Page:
On a Very High Wire

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Marion Ettlinger/Corbis Outline
Joyce Carol Oates, Princeton, New Jersey, 1999

Two thirds of the way through The Accursed, a woman who has been rusticated, against her will, from civilized Princeton, New Jersey, to a dilapidated and eerie manse in the wilds of Pennsylvania observes, “We are like people in a gothic novel.” It’s a funny line, if not for the overburdened wife who delivers it then certainly for the reader who has been thinking the same thing for the last four hundred pages. Yet it’s not merely a throwaway joke, a knowing authorial wink at the audience. As frequently happens in this expertly crafted novel, a moment of levity is being used to distract and disarm us, so that we are doubly appalled by the scene of grisly mayhem that soon follows.

Part of what’s enjoyable and impressive about The Accursed is the chance it offers to watch Joyce Carol Oates recycle and reinvent the conventions of genre fiction to achieve something more substantial and ambitious than the chills we expect from the horror novel. The propulsive plotting and the clichés of the ghost story—the occult curse, the terrifying visitations, the diabolical stranger with designs on the beautiful virgin, the sepulchral underworld to which the living are abducted—are employed here to conjure up the truly frightening specters that have haunted our nation since its inception.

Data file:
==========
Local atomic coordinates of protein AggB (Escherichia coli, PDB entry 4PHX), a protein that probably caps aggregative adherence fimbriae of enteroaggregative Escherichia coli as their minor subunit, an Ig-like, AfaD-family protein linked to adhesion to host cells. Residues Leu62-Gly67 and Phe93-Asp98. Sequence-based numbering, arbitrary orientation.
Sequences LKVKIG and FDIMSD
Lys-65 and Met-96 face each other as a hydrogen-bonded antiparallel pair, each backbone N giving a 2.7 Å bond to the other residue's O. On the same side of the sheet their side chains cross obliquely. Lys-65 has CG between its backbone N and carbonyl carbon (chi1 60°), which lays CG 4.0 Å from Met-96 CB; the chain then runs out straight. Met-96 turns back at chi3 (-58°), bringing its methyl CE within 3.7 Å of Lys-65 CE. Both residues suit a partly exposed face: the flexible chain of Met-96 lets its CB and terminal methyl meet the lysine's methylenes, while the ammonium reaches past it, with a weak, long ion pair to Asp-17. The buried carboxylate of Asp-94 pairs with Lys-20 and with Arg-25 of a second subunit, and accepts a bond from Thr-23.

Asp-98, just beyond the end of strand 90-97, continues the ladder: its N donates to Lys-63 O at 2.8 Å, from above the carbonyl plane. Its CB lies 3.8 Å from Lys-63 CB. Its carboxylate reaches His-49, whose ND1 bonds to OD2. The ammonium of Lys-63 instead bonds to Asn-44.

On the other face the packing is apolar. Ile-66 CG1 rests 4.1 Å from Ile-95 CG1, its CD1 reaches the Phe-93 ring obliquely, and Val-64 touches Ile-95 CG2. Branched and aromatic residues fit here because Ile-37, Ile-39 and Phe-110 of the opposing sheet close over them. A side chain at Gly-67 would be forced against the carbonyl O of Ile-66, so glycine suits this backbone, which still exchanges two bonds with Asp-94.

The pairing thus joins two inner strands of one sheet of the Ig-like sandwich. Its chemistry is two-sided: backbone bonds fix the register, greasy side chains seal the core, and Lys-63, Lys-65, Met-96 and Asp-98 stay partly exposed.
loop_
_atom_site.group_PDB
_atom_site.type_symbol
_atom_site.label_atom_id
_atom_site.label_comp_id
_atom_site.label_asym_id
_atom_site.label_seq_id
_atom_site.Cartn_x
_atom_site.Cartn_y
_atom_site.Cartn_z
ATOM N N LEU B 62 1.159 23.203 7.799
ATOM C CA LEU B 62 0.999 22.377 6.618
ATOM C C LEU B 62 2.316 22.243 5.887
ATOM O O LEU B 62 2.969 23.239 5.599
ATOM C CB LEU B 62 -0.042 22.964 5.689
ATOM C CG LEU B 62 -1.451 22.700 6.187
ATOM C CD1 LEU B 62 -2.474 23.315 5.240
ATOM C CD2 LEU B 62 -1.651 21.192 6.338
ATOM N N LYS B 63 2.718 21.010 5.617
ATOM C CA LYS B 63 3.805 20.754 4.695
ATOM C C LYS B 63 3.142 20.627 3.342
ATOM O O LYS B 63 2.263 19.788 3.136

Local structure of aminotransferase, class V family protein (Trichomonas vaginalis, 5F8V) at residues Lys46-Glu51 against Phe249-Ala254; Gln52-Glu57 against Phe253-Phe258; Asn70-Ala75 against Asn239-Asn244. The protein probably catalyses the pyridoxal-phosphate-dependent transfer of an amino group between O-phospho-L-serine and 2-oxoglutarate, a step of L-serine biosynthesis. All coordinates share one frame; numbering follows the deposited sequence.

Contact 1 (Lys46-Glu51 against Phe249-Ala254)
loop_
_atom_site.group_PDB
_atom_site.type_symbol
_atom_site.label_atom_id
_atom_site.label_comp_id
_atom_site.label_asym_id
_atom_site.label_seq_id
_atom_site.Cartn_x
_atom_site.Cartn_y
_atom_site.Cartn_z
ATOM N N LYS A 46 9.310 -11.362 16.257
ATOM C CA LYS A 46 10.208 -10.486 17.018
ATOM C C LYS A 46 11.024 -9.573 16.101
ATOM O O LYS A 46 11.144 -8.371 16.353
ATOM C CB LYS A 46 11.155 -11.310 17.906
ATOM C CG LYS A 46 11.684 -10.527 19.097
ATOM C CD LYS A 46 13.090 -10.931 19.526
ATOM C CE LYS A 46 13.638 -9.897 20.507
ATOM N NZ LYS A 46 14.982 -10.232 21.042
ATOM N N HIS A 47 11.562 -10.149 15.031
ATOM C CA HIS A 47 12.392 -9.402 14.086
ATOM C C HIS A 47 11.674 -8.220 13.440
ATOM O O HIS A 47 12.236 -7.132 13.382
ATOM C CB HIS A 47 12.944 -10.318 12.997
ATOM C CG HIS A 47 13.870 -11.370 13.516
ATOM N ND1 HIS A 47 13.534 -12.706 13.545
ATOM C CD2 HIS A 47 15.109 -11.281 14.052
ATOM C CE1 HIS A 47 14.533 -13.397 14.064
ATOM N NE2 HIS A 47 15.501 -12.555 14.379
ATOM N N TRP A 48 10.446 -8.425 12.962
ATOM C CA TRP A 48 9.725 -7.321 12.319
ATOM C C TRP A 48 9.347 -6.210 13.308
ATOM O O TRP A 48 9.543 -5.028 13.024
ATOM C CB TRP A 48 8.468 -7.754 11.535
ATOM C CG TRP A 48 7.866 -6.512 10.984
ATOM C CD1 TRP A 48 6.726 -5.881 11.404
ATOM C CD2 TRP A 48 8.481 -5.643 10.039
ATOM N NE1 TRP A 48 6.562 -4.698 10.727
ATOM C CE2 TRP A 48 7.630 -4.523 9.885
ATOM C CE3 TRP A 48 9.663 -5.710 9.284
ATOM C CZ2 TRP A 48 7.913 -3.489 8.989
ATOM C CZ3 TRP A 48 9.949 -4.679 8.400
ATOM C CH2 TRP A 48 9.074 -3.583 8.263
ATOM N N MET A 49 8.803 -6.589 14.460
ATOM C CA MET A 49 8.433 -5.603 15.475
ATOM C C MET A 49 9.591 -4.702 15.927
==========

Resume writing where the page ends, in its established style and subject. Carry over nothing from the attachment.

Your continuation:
Just as the classic eighteenth-century gothic novels commonly feature prefaces describing the provenance (a mildewed manuscript discovered in a locked chest) and attesting to the factual accuracy of the wildly improbable narrative we are about to read, so The Accursed begins with an “author’s note” by an amateur historian named M.W. van Dyck II. After dismissing previous works on the subject, our narrator lists his qualifications for documenting “the Curse, or, as it was sometimes called, the Horror” that created havoc in Princeton from 1905 to 1906.

A native Princetonian, a descendant of one of the town’s most distinguished families, and a graduate of its university, van Dyck also claims access to “personal documents—letters, diaries, journals—never available to outsiders.” The unsavory aspects of his personality are instantly apparent. He is a pompous, prudish, bigoted snob; his childhood home, he informs us, has been “barbarously” gutted and renovated by “strangers with a name ending in -stein.” He can barely conceal his sympathy for the men who opposed women’s suffrage. Only gradually do we realize how his flaws not only mirror the failings of several of the novel’s principal characters but also reflect the book’s larger thematic concerns: the ways in which racism, class prejudice, sexual repression, and misogyny can deform and poison a culture.

As a narrator, van Dyck fades in and out of a book that includes journal entries, letters, a confession, and a sermon. But he’s fully present at the start. The bombast of his author’s note gives way to the faux lyricism and the hyperventilation of cheap …

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